I’m seeing a lot of fuss in the legal press about the firms that did not submit proposals from the Treasury Department here and here.

Of the six firms invited to the dance, only two responded, and there now appears to be some “shock” over the decision by the other four who chose not to respond. I mean, really, how can you say no when the captain of the football team invites you to the homecoming dance?

For anyone who has ever participated in an RFP/beauty contest, they get it. An attorney’s first impulse is to respond when an RFP hits their in-box, when it really should be to start asking questions.

Do your due diligence

A firm has to do the due diligence of whether or not they should respond. A major RFP can suck resources out of numerous departments, grinding some, like marketing, to a stop while everyone is focused on getting this thing out the door. In addition to the ENTIRE marketing department, active participation on the RFP will be required by the lawyers and their assistants, paralegals, word-processing, finance, IT, and the good folks down in document production, not to mention any consultants brought in to assist in writing and editing.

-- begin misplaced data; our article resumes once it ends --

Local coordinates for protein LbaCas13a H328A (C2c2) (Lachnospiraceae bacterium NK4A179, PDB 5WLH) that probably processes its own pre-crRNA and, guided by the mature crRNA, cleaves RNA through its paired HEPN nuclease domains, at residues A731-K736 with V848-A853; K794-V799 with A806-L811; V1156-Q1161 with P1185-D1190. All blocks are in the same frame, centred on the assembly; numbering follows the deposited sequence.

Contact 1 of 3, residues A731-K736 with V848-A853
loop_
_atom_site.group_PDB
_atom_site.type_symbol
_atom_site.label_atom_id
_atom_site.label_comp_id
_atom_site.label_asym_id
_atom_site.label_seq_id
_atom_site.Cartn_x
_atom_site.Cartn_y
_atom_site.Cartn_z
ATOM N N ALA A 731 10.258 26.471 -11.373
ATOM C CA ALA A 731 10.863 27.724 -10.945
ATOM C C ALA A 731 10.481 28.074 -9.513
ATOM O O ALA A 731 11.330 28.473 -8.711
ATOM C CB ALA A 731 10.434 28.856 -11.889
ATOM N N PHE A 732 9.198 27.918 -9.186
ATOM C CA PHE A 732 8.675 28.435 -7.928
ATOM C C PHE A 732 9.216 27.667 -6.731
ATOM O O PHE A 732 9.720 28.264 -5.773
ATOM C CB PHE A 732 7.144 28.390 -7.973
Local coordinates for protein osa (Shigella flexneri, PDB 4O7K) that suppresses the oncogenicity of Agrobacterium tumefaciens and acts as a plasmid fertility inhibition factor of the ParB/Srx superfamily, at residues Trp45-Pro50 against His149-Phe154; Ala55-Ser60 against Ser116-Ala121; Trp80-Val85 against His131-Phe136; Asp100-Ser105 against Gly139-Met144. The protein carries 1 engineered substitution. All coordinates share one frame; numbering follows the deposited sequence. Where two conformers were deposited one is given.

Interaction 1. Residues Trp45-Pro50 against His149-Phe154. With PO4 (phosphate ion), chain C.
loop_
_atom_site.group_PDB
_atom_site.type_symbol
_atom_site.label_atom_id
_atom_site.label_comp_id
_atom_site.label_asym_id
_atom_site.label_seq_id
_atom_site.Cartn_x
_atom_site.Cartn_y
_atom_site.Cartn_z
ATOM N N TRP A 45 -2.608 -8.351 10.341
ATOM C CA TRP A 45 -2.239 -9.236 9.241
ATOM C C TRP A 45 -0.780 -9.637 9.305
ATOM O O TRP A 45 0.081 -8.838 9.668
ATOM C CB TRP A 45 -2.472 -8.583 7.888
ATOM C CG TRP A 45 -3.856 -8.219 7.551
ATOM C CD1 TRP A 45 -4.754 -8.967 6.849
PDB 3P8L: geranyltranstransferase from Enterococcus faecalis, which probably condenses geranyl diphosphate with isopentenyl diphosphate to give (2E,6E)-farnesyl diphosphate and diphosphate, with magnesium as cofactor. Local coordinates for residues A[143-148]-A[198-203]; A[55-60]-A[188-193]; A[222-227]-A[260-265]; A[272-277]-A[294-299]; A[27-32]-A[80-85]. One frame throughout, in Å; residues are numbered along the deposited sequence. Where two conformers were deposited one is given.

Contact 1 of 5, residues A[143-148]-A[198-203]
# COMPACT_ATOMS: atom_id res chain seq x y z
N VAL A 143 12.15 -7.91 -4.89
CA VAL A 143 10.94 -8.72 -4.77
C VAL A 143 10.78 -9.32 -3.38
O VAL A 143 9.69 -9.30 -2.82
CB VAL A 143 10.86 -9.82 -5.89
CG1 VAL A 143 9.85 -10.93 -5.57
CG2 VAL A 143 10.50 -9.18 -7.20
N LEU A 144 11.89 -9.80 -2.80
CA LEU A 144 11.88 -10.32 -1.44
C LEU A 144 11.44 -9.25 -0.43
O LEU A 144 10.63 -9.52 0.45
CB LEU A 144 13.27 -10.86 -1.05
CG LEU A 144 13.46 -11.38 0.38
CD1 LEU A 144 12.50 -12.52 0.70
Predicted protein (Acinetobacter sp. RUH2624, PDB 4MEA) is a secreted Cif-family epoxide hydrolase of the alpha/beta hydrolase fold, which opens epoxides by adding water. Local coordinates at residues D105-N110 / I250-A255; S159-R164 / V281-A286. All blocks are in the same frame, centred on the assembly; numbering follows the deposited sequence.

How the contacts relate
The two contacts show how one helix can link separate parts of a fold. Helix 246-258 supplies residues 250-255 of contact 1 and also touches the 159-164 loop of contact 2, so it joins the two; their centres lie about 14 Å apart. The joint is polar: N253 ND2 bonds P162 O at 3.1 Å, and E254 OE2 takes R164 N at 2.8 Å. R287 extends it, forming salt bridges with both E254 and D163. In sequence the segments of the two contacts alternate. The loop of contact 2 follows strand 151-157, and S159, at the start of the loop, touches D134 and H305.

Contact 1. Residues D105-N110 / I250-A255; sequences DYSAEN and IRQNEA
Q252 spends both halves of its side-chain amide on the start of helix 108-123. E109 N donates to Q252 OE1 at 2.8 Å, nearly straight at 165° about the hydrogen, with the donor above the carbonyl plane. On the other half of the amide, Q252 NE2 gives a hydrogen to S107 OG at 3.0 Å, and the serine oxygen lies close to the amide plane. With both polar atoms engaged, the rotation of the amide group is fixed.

Do we want the work?

My first instinct is to grab a cup of coffee, start reading the RFP, and make a list of questions, beginning with: Is this work that we really want.

  • Do we have a shot at winning the work?
  • Do we handle this type of work already? Can we tell a story?
  • Who else has been invited to the dance? How do we stack up against them?
  • Who are the decision makers?
  • What is the decision making process?
  • Is there a “fix” in for the winner and is this all just for show?
  • Are we conflicted out of the work? What are the current client conflicts?
  • Will it lead to potential new conflicts for better work down the road?
  • Are there any issue conflicts?
  • If we get the work, do we have the resources to do it?
  • Will the partners back the RFP process? Will they take the time to actually respond to the questions posed by the client?

For this RFP I would also ask: do we want the attention and focus that this will bring to our firm?

And, for any public agency, I have to remind the partners that this RFP will be susceptible to the Freedom of Information Act. I know “confidential” areas can be redacted, but what about everything else? Do I want my billing rates, client lists, firm finances and malpractice information disclosed to the American public?

Obviously, for four firms their due diligence lead them to decline the invitation.

And while being asked to the dance can be really flattering, sometimes staying home, eating popcorn and reading a good book is the best decision.